Project description:Tracking single molecules inside cells reveals the dynamics of biological processes, including receptor trafficking, signalling and cargo transport. However, individual molecules often cannot be resolved inside cells due to their high density. Here we develop the PhotoGate technique that controls the number of fluorescent particles in a region of interest by repeatedly photobleaching its boundary. PhotoGate bypasses the requirement of photoactivation to track single particles at surface densities two orders of magnitude greater than the single-molecule detection limit. Using this method, we observe ligand-induced dimerization of a receptor tyrosine kinase at the cell surface and directly measure binding and dissociation of signalling molecules from early endosomes in a dense cytoplasm with single-molecule resolution. We additionally develop a numerical simulation suite for rapid quantitative optimization of Photogate experimental conditions. PhotoGate yields longer tracking times and more accurate measurements of complex stoichiometry than existing single-molecule imaging methods.
Project description:Single-molecule measurements of DNA hybridization kinetics are mostly performed on a surface or inside a trap. Here we demonstrate a time-resolved, 3D single-molecule tracking (3D-SMT) method that allows us to follow a freely diffusing ssDNA molecule in solution for hundreds of milliseconds or even seconds and observe multiple annealing and melting events taking place on the same molecule. This is achieved by combining confocal-feedback 3D-SMT with time-domain fluorescence lifetime measurement, where fluorescence lifetime serves as the indicator of hybridization. With sub-diffraction-limit spatial resolution in molecular tracking and 15 ms temporal resolution in monitoring the change of reporter's lifetime, we have demonstrated a full characterization of annealing rate (kon = 5.13 × 106 M-1 s-1), melting rate (koff = 9.55 s-1), and association constant (Ka = 0.54 ?M-1) of an 8 bp duplex model system diffusing at 4.8 ?m2 s-1. As our method completely eliminates the photobleaching artifacts and diffusion interference, our kon and koff results well represent the real kinetics in solution. Our binding kinetics measurement can be carried out in a low signal-to-noise ratio condition (SNR ? 1.4) where ?130 recorded photons are sufficient for a lifetime estimation. Using a population-level analysis, we can characterize hybridization kinetics over a wide range (0.5-125 s-1), even beyond the reciprocals of the lifetime monitoring temporal resolution and the average track duration.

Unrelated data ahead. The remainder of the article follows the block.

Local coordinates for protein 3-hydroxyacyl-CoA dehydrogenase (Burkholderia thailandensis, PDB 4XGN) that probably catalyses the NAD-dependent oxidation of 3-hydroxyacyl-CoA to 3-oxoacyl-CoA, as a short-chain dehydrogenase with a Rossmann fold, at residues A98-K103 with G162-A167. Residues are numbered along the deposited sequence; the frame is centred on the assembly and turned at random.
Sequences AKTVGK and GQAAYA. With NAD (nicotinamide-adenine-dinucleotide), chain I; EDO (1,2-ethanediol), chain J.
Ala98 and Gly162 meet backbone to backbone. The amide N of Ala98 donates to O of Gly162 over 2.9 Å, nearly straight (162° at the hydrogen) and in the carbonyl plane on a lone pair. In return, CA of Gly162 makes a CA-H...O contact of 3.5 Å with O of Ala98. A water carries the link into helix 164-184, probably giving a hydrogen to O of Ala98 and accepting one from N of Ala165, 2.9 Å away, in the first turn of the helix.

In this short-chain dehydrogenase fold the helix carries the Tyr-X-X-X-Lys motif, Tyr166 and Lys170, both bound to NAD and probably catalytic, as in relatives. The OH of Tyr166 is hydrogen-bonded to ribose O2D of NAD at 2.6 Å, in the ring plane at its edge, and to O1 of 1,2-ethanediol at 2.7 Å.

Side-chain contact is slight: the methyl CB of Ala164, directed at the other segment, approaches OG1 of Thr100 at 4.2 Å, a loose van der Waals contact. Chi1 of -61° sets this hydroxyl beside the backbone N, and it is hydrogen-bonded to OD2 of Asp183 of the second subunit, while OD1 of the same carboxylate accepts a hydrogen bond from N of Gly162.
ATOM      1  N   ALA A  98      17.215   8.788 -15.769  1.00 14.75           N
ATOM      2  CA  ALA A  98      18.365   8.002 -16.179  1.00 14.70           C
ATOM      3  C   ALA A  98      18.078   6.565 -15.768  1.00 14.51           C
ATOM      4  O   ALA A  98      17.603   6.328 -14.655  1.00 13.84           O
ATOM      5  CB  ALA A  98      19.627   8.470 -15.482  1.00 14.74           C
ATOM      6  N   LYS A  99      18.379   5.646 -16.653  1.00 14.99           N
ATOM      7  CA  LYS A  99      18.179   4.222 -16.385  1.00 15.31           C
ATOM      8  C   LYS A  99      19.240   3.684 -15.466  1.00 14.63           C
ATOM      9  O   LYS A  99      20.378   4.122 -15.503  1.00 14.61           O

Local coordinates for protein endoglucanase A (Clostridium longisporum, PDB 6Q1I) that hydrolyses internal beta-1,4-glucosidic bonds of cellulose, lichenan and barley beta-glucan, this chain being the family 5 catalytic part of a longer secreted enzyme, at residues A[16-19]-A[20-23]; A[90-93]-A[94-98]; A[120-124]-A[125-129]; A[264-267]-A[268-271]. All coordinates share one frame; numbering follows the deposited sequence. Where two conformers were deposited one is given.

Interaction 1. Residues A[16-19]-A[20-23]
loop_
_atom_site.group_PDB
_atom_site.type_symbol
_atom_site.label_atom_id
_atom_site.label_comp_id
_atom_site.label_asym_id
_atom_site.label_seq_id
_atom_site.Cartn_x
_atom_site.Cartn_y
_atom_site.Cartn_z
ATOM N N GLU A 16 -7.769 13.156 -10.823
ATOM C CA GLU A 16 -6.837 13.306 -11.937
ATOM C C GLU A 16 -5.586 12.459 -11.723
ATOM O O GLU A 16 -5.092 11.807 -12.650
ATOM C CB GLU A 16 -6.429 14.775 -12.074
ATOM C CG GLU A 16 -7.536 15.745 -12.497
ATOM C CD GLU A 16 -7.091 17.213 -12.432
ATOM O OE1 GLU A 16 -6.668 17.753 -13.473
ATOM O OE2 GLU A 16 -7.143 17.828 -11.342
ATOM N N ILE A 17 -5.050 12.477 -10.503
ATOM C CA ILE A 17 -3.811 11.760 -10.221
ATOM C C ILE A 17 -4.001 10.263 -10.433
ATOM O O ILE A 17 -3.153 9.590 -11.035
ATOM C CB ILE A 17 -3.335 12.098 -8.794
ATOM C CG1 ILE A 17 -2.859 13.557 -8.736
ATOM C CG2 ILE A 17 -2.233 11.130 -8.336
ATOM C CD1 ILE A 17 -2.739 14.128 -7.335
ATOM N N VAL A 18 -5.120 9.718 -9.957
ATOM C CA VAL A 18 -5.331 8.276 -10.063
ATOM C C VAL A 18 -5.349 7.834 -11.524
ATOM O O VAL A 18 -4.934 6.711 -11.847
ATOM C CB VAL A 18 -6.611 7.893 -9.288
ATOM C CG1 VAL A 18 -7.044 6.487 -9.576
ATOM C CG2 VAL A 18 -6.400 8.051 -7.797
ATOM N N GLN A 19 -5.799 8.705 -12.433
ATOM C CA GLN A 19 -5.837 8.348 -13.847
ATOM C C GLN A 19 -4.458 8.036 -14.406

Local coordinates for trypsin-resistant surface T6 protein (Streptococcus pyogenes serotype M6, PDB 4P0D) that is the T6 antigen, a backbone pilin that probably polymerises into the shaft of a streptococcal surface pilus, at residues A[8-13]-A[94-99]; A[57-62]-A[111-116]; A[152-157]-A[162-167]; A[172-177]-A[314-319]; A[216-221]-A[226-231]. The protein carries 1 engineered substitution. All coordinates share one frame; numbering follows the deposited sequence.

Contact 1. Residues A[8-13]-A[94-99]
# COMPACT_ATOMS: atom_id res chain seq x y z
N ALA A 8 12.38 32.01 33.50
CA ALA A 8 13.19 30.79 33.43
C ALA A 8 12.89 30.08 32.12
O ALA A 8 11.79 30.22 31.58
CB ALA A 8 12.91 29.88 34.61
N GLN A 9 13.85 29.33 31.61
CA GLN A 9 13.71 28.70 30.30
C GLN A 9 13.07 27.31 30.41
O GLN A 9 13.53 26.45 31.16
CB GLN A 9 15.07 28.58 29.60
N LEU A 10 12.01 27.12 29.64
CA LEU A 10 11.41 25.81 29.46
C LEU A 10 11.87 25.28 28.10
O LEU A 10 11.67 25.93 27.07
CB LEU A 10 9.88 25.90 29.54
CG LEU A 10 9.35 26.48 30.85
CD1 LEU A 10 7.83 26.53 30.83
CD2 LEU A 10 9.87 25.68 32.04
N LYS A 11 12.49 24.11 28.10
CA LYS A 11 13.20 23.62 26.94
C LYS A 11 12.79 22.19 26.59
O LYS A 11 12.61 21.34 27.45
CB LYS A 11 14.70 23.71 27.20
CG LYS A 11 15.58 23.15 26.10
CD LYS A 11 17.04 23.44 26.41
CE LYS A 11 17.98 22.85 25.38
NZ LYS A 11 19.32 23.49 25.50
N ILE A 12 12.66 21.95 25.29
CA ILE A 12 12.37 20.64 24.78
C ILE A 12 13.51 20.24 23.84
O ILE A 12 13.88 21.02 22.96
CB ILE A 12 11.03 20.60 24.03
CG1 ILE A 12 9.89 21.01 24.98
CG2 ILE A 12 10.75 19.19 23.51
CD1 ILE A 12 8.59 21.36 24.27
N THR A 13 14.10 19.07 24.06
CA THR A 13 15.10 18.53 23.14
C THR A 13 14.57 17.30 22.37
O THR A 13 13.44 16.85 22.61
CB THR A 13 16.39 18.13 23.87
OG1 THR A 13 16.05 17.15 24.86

Project description:Fluorescence microscopy provides a powerful method to directly observe single enzymes moving along a DNA held in an extended conformation. In this work, we present results from single EcoRV enzymes labeled with quantum dots which interact with DNA manipulated by double optical tweezers. The application of quantum dots facilitated accurate enzyme tracking without photobleaching whereas the tweezers allowed us to precisely control the DNA extension. The labeling did not affect the biochemical activity of EcoRV checked by directly observing DNA digestion on the single molecule level. We used this system to demonstrate that during sliding, the enzyme stays in close contact with the DNA. Additionally, slight overstretching of the DNA resulted in a significant decrease of the 1D diffusion constant, which suggests that the deformation changes the energy landscape of the sliding interaction. Together with the simplicity of the setup, these results demonstrate that the combination of optical tweezers with fluorescence tracking is a powerful tool for the study of enzyme translocation along DNA.
Project description:Single-molecule fluorescence resonance energy transfer (smFRET) is a powerful tool to investigate the dynamics of biomolecular events in real time. However, it requires two fluorophores and can be applied only to dynamics that accompany large changes in distance between the molecules. Herein, we introduce a method for kinetic analysis based on control of fluorescence blinking (KACB), a general approach to investigate the dynamics of biomolecules by using a single fluorophore. By controlling the kinetics of the redox reaction the blinking kinetics or pattern can be controlled to be affected by microenvironmental changes around a fluorophore (rKACB), thereby enabling real-time single-molecule measurement of the structure-changing dynamics of nucleic acids.